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Bangladesh’s 5 events and festivals

Bangladesh's 5 events and festivals

(1) Independence day

26 March, our Independence Day, is the one of the most important state festival. The day is celebrated every year in the country with great enthusiasm and fervour.

It is a national holiday. All offices, educational institutions, shops and factories remain closed on this day. The day begins with a 31 gun salute.

Early in the morning the President and the Prime Minister, on behalf of the nation place floral wreaths at the National Mausoleum at Savar. Then other leaders, political parties, diplomats, social and cultural organisations, educational institutions and freedom fighters pay homage to the martyrs.

People from all walks of life also go there in rallies and processions. There are many cultural programmes throughout the day, highlighting the heroic struggle and sacrifice in 1971.

In Bangabandhu National Stadium, school children, scouts and girl guides take part in various displays to entertain thousands of spectators.

Educational institutions also organise their individual programmes. Sports meets and tournaments are also organised on the day, including the exciting boat race in the river Buriganga.

In the evening, all major public buildings are illuminated with colourful lights. Bangla Academy, Bangladesh Shilpakala Academy and other socio-cultural organisations hold cultural functions. Similar functions are also arranged in other places in the country.

(2) International mother language day

21 February is a memorable day in our national history. We observe the day every year as International Mother Language Day. The day is a national holiday.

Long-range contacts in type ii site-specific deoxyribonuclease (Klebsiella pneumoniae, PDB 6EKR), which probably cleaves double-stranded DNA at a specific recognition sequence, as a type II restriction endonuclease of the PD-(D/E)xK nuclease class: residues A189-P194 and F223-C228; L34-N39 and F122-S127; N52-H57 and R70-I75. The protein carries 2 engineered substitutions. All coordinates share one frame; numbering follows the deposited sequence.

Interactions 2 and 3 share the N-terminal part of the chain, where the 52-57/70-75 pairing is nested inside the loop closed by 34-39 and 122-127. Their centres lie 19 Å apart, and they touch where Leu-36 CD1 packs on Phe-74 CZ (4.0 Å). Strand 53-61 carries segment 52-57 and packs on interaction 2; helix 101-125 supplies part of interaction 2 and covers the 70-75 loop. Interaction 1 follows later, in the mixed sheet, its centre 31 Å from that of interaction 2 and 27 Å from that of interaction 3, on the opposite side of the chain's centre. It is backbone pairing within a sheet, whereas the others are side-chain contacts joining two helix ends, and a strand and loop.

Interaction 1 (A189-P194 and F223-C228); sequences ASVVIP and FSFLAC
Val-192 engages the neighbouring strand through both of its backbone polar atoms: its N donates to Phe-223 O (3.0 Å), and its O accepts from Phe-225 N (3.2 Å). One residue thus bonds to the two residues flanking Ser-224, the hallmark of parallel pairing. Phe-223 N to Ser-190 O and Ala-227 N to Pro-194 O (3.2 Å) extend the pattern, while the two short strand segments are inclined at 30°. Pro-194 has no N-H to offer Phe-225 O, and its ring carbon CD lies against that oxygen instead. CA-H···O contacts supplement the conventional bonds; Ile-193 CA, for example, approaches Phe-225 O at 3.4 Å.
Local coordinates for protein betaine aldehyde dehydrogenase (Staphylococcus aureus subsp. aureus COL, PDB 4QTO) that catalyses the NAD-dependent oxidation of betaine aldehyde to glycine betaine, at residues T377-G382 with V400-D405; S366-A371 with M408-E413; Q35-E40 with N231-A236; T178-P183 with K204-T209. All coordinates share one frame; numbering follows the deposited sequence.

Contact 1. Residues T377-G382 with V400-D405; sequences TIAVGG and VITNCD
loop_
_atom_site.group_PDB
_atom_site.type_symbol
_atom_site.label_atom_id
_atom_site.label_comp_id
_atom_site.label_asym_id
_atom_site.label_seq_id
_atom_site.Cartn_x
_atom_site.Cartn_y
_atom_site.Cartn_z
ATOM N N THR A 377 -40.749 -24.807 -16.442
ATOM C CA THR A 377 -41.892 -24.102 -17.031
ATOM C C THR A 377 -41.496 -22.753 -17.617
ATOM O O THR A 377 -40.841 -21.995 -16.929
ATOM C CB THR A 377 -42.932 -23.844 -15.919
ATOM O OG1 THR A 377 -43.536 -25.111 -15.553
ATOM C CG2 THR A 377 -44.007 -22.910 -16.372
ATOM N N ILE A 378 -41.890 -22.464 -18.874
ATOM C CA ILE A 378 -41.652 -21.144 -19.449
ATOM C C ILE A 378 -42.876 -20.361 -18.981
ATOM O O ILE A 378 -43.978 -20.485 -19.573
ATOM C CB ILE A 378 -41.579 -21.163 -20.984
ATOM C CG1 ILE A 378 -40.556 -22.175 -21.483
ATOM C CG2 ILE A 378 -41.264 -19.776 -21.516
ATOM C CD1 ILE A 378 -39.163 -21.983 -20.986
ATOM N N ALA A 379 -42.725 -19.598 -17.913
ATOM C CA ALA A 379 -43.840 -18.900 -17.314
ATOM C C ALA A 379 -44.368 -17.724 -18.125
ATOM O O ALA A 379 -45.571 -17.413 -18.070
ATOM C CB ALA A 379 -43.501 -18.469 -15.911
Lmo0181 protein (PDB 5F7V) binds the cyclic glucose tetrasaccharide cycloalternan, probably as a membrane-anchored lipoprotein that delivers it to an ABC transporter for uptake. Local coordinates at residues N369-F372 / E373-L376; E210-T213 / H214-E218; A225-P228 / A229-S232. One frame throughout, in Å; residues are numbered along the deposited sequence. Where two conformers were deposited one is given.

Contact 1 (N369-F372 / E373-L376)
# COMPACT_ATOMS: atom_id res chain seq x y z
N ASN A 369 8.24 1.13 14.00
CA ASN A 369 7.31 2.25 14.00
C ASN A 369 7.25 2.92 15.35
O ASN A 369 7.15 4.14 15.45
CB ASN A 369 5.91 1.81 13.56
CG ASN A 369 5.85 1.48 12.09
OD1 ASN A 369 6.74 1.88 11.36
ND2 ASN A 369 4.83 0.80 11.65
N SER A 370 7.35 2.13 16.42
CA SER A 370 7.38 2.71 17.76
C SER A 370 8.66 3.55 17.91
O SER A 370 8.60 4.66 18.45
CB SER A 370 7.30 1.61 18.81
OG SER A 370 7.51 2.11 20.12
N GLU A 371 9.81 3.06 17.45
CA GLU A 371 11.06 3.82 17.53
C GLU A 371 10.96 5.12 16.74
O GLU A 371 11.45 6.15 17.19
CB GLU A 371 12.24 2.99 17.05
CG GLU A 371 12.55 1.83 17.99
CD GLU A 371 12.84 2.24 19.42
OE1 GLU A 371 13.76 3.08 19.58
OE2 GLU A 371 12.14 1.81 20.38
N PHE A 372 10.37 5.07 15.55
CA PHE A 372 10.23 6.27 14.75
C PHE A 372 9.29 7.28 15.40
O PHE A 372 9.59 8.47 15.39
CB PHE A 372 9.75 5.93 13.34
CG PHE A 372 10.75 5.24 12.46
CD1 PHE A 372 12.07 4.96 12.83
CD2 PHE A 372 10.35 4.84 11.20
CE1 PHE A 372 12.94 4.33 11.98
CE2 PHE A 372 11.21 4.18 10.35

On this day, we pay tribute to the martyrs who laid down their lives to establish Bangla as a state language in undivided Pakistan in 1952. The struggle to achieve our language rights is known as the Language Movement.

The seed of the Language Movement was sown on 21 March 1948 when Mohammad Ali Jinnah, the Governor General of Pakistan, declared in a public meeting in Dhaka that Urdu would be the only state language of Pakistan. The declaration raised a storm of protest all over the country.

The protest continued non-stop, gathering momentum day by day. It turned into a movement and reached its climax in 1952. The government outlawed all sorts of public meetings and rallies to stop it.

The students of Dhaka University defied the law and brought out a peaceful protest procession on 21 February 1952. When the procession reached near Dhaka Medical College, the police opened fire on the students, killing Salam, Rafiq, Barkat, Safiur and Jabbar.

As a result, there were mass protests all over the country and the government had to declare Bangla as a state language. This kindled the sparks of independence movement of Bangladesh.

21 February is observed as Shaheed Dibosh every year throughout the country in remembrance of the martyrs of language movement of 1952.

The comme-moration begins at the early hours of the day with mourning songs that recall the supreme sacrifices of our language martyrs. People wear black badges and go to the Shaheed Minar in barefoot processions, singing mourning songs. They place wreaths at the Minar. Many of them visit the graves of the martyrs at Azimpur graveyard and pray for them. They also attend various programmes organised in remembrance of the language martyrs.

The UNESCO (United Nations Educational, Scientific and Cultural Organisation) on 17 November in 1999 proclaimed February 21 as the International Mother Language Day in recognition of the sacrifices of the martyrs for the rightful place of Bangla.

Two Bangladeshi expatriates living in Vancouver in Canada, Rafiqul Islam and Abdus Salam, sent a proposal to Kofi Anan, the then secretary General of United Nations. They requested him to declare 21st February as the International Mother Language Day.

They added that the decision will honour and save all extinct languages of the world. As per their logical expectations Prime Minister Sheikh Hasina then took prompt initiative by sending formal proposal to UNESCO.

Finally, on 17 November 1999, UNESCO declared 21st February as the International Mother Language Day. The day is now annually observed worldwide to promote awareness of linguistic and cultural diversity and multilingualism.